So, first things first- I offer my heartfelt thanks to all for your prayers. Things have gone really well lately. I'm finally almost finished moving into my room, having unpacked my trunks and rearranged my furniture and all such things. I think I may have caught a cold, but then again that could just be my allergies rebelling against the fact that I actually took the time to dust my room this week.
My Italian test... oh, my Italian test. Only God and a small handful of Italians know how that went, and judging from the fact that the test was Monday, there were only thirty of us taking it, they had our scores before we left the building, and we still do not know how we did, this is likely a small handful of highly bureaucratic Italians who know how the test went. [:) I'll let you know when I know, but, again, only God knows when that will be. The written part of the examination definitely went well enough; I'm not at all worried about the results of that half. The oral part was a little rougher. I do not think that I represented my Italian abilities as well as I could have, and I do not know if I could have as well as I should have. (NB: To be fair and in all seriousness and charity, they were truly lovely people who administered our test, but things do tend to take, well, significantly more time over here than they did in the states. It's just part of the Italian culture, I suppose.)
I have had my first meetings with my formation advisor and spiritual director since last I wrote. These are two important elements of seminary life; a seminarian is not expected simply to study theology, but also to become formed into a better person so that he might more ably serve God and His people. The formation advisor calls the seminarian on in the area of human formation, helping him to overcome perceived character flaws and challenging him to grow through various apostolates and endeavors which force him both to step outside his comfort zone and to grow in his ability to take on difficult tasks. The spiritual director helps the seminarian to discern the voice of God in the seminarian's life. The director helps him to take a closer look at his prayer life and even his day-to-day life, since our spiritual life cannot be compartmentalized but deeply influences our whole person, and see where God is leading him and where he needs to work to grow in holiness. The spiritual director also becomes a spiritual mentor of sorts, sharing his experience in spiritual warfare with the younger man. Formation direction is what is referred to as part of the external forum, while spiritual direction falls under the heading of internal forum. Essentially, external forum discussions are public domain- the formator can bring whatever he discusses with you to the rector or others involved in your formation. Internal forum, on the other hand, is shared with no one. Seminarians are thus encouraged to be totally honest with both parties, but to be willing to be brutally honest with their spiritual directors. A spiritual director cannot help you discern the movements of your soul, how our Lord and the Adversary are trying to work in you, if you are not sharing the movements of your soul with him. There are whole books that could be written on this subject and I considered finding a couple nice passages from a bishops' conference document to help explain, but I imagine this is more than plenty.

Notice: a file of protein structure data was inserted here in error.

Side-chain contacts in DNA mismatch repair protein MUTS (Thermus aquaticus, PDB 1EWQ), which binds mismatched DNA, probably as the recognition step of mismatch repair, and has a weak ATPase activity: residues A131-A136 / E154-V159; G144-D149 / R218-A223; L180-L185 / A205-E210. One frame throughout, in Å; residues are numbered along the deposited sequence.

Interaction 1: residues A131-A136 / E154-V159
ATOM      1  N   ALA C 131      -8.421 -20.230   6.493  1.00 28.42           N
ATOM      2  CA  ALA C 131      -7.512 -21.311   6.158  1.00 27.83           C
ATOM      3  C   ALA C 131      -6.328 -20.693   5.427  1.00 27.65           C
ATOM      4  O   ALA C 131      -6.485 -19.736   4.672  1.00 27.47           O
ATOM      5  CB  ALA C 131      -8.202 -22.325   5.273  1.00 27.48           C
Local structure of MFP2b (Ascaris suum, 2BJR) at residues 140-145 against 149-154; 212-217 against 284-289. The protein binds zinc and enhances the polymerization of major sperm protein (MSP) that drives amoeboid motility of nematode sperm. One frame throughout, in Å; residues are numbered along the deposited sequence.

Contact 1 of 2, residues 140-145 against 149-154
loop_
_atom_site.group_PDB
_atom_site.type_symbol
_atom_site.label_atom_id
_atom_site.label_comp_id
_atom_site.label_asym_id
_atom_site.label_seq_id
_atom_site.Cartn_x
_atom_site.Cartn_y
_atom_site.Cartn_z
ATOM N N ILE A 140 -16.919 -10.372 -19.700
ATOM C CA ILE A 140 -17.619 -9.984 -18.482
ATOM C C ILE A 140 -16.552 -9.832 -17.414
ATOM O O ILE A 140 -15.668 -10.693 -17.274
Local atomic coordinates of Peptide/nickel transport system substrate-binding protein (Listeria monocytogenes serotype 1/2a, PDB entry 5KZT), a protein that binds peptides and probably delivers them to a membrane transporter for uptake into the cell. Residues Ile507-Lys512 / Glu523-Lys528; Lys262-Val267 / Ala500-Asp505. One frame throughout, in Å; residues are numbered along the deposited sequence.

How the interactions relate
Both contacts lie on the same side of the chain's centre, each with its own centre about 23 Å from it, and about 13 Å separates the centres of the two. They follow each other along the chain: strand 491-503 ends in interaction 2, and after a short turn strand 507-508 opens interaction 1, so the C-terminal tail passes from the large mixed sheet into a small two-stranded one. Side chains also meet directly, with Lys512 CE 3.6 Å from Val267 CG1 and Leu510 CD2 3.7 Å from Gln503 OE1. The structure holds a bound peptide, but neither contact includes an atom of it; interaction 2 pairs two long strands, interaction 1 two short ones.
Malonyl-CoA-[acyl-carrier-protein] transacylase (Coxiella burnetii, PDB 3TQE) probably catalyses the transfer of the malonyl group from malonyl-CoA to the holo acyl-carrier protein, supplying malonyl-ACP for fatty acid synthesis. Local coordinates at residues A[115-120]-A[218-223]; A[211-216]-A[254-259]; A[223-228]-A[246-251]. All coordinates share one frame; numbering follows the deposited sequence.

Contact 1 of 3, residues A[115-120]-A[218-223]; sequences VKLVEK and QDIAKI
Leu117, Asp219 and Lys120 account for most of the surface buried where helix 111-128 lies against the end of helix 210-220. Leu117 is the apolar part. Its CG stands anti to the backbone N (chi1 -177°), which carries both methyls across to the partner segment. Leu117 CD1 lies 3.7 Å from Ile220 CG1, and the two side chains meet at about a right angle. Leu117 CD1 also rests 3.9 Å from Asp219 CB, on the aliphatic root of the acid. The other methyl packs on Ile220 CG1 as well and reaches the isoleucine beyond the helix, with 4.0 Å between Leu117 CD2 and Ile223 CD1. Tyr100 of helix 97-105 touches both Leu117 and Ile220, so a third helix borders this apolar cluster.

If you had not noticed, I just now made an executive decision to color code my paragraphs, especially if they start getting rather lengthy. Black sentences are simply my commentary on how things have gone since my last post. Light blue paragraphs are passages in which I have strayed from my normal commentary to explain something of importance, whether it's in the life of a seminarian or in the workings of the Vatican or in how Italians cross the street. Finally, I think I will color paragraphs in which I wax theological or philosophical red, or whatever color doesn't contrast too badly with the background, if such a thing ever does happen. [:) So we'll see how the system works.
I don't have any especially impressive pictures at the moment, though I do intend to take pictures of the grounds here in due time and get them up. The first-year men are leaving for retreat tomorrow, though, so I will not be able to post again until next weekend. We are drawing much closer to the diaconate ordinations in early October. All of the fourth-year men who were not ordained deacons back in their home dioceses will be ordained by a visiting American archbishop at Saint Peter's, at least I'm pretty sure that's how it works, having yet to attend one. I will be singing in the choir for that Mass, too, which is pretty neat- there aren't too many people that can say they got to sing in a Mass at the main altar in Saint Peter's. Choir has been a grueling and humbling experience, much like Italian. In a way, they really are very much alike, both being languages rather foreign to me. I was a little lost during our first practice when the choir director starting telling us to "add a breath to the beginning of the third note in measure 35" and then to "make sure to remember the crescendoes!" and other foreign concepts. I've been picking it up quickly enough, though, and things have really been smoothing out. Once the deaconate ordinations are completed, I'm pretty sure we will have one week off and then classes finally start. I'll write more once the time comes. Thank you again for all your prayers. Please pray for us while we are on retreat; I will be remembering all of you in my prayers. May God richly bless you all.